?

Log in

Ace

Rhine in Flames Day 4

Another free day, but this time John and Jen were offering a short ride for those interested. I sorely needed to get back on my bike in a non-emergency scenario, so I went along in company with around half the group.

The day started with a river crossing on the ferry that departed not far from the hotel. Once on the opposite bank, we rode alongside the river, with views of a distant castle, then through a town and into the wooded hills, where, halfway through a bend, I saw a creature bouncing around in the grass and slowed to get my best ever look at a red squirrel.

A short stretch of motorway followed and the weather, fine and dry when we set off, took a turn for the chilly and misty. This was a pity, because our destination was a famous viewpoint, the Drachenfels. We took the little railway to the top, peered hopefully out at the cloud-covered, Wagnerian forests, and ate currywurst.

The journey back followed the same route as the journey out, and was just as pleasant in reverse. Jen was riding pillion with John, and turned in her seat to take photos of the bikes behind as we leaned through the bends. I enjoyed a brisk overtake of almost the entire group, only for my bike's intermittent fault to kick in necessitating an embarrassing stop to turn the ignition off and on again. Back on the ferry, I located the balcony of my hotel room across the river and waved to Howard as we approached.

This evening was the pièce de resistance of the tour: the Rhine in Flames itself. It's a festival of fireworks, with villages all along the river putting on displays. We were to enjoy a dinner cruise, culminating in a ringside seat at the climax over Koblenz Castle.

Soon, we realised that our 400-person craft was merely one component of a vast flotilla, and that the others had better music than us (we seemed to be on the all-ABBA vessel). Police and fire boats travelled among the cruisers. Soup was served, then a mystery meat I helpfully translated from the menu as veal.

The first fireworks went off along the banks, and there was a scramble for the deck. John, taking his responsibilities as tour leader seriously, led me by the hand through the crowds so I could get a good spot:

"Move down the bus, please. Coming through. Got a child here, it's her birthday."

Red lights lined the river, and music drifted across from the other craft. We travelled under a bridge and came to rest with our stern towards the castle, causing a rush of passengers from the front to the rear deck. We stayed where we were, relishing our newfound elbow room.

Up the river, a ship blasted its horn. Others followed suit, and I braced for the blare of sound from our own. Then the disparate hifi systems coordinated to bring us Bond themes as fireworks burst above the castle. Breathtaking, awesome and a little bit cheesy, like all the best things in life.

It would have been nice to have been transported straight to bed as soon as the fireworks ended, but we needed to turn around and ply our way back to Boppard. We resumed our seats in the dining-room and wondered about coffee. A jolly German gentleman who joined us turned out to be the ship's owner, and ordered everyone an ice cream on the house. This, along with flagging down a waiter to demand hot beverages, perked everyone up to a state where we could make a nuisance of ourselves by standing in the gangway near the DJ, dancing to YMCA and Cotton Eye Joe. Hotel and bed 2am.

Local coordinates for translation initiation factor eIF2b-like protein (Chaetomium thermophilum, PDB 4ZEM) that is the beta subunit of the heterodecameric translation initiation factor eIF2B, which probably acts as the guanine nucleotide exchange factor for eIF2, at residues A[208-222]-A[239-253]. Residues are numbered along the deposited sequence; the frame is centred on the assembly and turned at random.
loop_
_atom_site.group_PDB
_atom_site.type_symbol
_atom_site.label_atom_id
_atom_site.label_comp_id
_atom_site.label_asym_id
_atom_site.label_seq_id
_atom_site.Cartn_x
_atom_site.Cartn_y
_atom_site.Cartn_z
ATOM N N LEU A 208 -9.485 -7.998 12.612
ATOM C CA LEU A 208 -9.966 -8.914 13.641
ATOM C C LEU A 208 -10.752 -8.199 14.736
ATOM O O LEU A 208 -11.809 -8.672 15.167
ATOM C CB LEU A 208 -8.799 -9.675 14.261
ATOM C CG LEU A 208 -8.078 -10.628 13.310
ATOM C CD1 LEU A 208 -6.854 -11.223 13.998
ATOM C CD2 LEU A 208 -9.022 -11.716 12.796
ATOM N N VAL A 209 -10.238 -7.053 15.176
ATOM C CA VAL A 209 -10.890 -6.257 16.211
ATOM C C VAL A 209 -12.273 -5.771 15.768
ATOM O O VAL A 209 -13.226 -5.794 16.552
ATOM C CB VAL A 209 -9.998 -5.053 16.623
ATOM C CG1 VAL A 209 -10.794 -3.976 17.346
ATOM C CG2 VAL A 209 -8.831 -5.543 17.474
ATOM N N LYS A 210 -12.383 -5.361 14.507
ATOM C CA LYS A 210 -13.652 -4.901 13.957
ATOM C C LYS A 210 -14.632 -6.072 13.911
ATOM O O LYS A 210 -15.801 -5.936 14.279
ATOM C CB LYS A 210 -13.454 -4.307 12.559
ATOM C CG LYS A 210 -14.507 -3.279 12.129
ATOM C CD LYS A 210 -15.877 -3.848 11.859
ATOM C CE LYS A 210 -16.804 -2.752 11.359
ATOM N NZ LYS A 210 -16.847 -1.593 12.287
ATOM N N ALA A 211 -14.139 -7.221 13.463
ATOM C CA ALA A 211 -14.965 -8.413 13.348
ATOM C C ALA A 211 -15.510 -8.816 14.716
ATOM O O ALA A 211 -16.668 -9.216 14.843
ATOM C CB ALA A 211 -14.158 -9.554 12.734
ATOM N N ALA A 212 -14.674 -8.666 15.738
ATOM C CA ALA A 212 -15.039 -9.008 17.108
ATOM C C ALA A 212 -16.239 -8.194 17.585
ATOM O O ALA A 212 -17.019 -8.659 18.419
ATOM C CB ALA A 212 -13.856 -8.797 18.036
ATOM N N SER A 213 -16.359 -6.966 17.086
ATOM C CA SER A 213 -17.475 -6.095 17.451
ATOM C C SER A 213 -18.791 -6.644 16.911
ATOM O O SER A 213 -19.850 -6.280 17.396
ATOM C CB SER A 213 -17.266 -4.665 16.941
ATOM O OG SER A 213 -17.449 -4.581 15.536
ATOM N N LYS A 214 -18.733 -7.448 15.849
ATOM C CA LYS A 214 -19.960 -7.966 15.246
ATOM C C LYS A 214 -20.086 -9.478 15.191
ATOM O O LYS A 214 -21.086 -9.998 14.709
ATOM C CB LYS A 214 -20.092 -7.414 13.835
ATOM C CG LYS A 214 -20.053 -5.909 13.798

Miles: 131.2

< Back | Forward >

rhine
Tags: ,

Comments

Red squirrels are just soooooooooo adorbs!!!! 😆 (first time EVER saying/typing that. lol)

It is too bad about the view being covered by the clouds, but the fireworks sound amazing! !! Sounds like they were definitely worth the crowded conditions at times.

And, more importantly, who doesn't love FREE ice cream?! 😆😉🍦🍧🍨

Am enjoying this review, btw!

Thank you! ^.^ Not long to go now :)
A red sqrl! How neat! I've still not actually seen one in person. Still, even the greys are pretty cool sorts. ^_^

Bah! Pity about the weather at the Drachenfels.. bit like the time we visited the Jungfraujoch (highest station in Europe! 13,333'. Signs everywhere cautioned people not to run - not so much out of the risk of slipping, as the fact the air pressure was 660mb at the time, displayed on a giant LCD board of meteorological conditions), so we were basically in the middle of the clouds at the time, with not a great deal of visibility once there. Though some outstanding views on the way up on the funicular, including some glaciers.

Currywurst! Why can't the UK have currywurst stalls everywhere, instead of kebab vans? Not that I have anything against a good kebab, but ye gods, they're a pain to actually try eating unless you're back home, with full cutlery and a plate to let it all flop out onto.

Has the ignition fault been dealt with? That sounds quite unnerving.

the others had better music than us

An all-ABBA evening sounds pretty cool to me. =:D

dancing to YMCA

I rest my case. =:)

The fireworks sounds fairly amazing. That's got to be quite a memorable setting for a major display. ^_^
The fault has been going on for...about a year now, and diagnostics have thrown nothing up.